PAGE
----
Neither of these options is acceptable.  Both of these options are completely avoidable by following web standards.  At this point I don't know what else to do other than strongly suggest that our customers don't use WebKit based browsers.
Comment 9 Brent Fulgham 2018-05-30 12:22:16 PDT
(In reply to ctclements from comment #8)
> 1: Go the self-signed certificate route.  This results in my installer
> asking to install a certificate and for the user to trust it.  This then
> results in them getting their IT security teams involved, multiple phone
> calls going back and forth on why it is okay to install the certificate, and
> other headaches.  

I doubt IT departments are excited about you running invalidated server software on their corporate machines. Installing a certificate is a very low bar in comparison.
Comment 10 ctclements 2018-05-30 12:35:46 PDT
(In reply to Brent Fulgham from comment #9) 
> I doubt IT departments are excited about you running invalidated server
> software on their corporate machines. Installing a certificate is a very low
> bar in comparison.

So far, no issues there.  Is there a way that self-signing a certificate and installing it makes make my server software any more or less validated?

Irregardless of my specific use case, the point is that 3/4 relevant (in my industry) browsers are following the spec.  There is a reason we have web specifications.  Not following the specification ends up in odd cases like this where we either have to write more code to accomadate the one browser that doesn't follow the other 3, or simply tell customers we don't support the browser.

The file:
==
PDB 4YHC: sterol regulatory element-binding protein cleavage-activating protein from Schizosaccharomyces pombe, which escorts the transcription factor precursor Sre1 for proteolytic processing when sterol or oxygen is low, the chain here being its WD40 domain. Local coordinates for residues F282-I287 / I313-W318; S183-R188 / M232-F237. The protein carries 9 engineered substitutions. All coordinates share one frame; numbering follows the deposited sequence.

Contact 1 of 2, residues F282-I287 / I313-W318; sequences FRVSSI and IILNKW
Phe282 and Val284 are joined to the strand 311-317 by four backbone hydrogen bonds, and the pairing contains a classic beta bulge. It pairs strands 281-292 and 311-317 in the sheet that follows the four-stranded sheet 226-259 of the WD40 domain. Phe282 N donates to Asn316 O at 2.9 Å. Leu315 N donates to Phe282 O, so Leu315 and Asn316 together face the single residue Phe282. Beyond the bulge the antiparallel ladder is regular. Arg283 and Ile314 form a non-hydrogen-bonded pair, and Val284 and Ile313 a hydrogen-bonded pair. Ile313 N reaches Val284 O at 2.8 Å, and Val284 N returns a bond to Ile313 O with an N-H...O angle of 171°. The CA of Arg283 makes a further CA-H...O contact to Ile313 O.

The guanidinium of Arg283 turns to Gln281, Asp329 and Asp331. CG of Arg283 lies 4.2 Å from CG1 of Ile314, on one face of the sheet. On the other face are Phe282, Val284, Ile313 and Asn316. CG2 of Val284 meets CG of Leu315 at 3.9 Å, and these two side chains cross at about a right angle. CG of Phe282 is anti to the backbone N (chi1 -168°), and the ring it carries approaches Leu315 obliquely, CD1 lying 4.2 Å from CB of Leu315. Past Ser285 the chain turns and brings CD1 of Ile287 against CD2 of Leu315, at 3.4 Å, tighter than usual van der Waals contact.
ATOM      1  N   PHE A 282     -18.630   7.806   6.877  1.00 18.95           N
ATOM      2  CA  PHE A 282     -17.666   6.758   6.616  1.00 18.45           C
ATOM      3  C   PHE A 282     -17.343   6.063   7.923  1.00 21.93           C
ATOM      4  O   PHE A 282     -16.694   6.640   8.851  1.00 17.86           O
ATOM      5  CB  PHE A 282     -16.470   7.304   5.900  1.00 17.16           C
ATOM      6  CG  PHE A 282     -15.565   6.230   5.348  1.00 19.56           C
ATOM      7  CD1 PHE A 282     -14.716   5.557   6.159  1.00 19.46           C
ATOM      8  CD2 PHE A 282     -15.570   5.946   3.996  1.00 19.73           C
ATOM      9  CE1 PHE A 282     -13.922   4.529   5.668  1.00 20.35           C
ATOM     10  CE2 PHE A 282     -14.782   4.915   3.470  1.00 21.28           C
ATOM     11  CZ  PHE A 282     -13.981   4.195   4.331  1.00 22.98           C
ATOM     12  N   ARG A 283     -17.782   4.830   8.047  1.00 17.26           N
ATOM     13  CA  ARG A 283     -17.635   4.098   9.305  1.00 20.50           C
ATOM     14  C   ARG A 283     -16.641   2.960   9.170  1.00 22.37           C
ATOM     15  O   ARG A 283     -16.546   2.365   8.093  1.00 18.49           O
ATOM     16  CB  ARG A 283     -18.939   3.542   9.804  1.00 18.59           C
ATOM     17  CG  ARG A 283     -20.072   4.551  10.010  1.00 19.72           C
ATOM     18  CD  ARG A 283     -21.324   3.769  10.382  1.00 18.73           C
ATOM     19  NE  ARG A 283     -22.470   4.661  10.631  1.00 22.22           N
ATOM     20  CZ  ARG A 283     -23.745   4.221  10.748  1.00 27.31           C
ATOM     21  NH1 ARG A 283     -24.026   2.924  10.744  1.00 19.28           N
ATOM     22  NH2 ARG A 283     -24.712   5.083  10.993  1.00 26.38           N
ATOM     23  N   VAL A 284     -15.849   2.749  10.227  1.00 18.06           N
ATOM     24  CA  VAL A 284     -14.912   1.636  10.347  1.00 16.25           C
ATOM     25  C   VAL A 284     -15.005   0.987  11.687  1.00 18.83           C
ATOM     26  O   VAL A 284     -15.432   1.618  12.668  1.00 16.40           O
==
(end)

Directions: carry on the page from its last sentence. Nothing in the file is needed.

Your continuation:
Comment 11 Brent Fulgham 2018-05-30 12:52:29 PDT
(In reply to ctclements from comment #10)
> (In reply to Brent Fulgham from comment #9) 
> > I doubt IT departments are excited about you running invalidated server
> > software on their corporate machines. Installing a certificate is a very low
> > bar in comparison.
> 
> So far, no issues there.  Is there a way that self-signing a certificate and
> installing it makes make my server software any more or less validated?

This makes it seem like the security aspects of your 'solution' are being hidden from the IT department, because your installer likely does not explicitly mention a new web-accessible service is being activated. The Certificate requirement (and the admin authentication required) is triggering action on behalf of the IT department, which is exactly the right thing to be happening.

I.e., your "So far, no issues there." just means that in the security risk being introduced is hidden from all parties, while the Certificate activation requirement forces someone to think about what's happening.
Comment 12 ctclements 2018-05-30 13:11:04 PDT
(In reply to Brent Fulgham from comment #11)
> This makes it seem like the security aspects of your 'solution' are being
> hidden from the IT department, because your installer likely does not
> explicitly mention a new web-accessible service is being activated. The
> Certificate requirement (and the admin authentication required) is
> triggering action on behalf of the IT department, which is exactly the right
> thing to be happening.
> 
> I.e., your "So far, no issues there." just means that in the security risk
> being introduced is hidden from all parties, while the Certificate
> activation requirement forces someone to think about what's happening.

While it may seem to appear that way over the course of a handful of quickly typed paragraphs, I can assure you that our users (or really their IT departments) are aware of what they are installing in this case.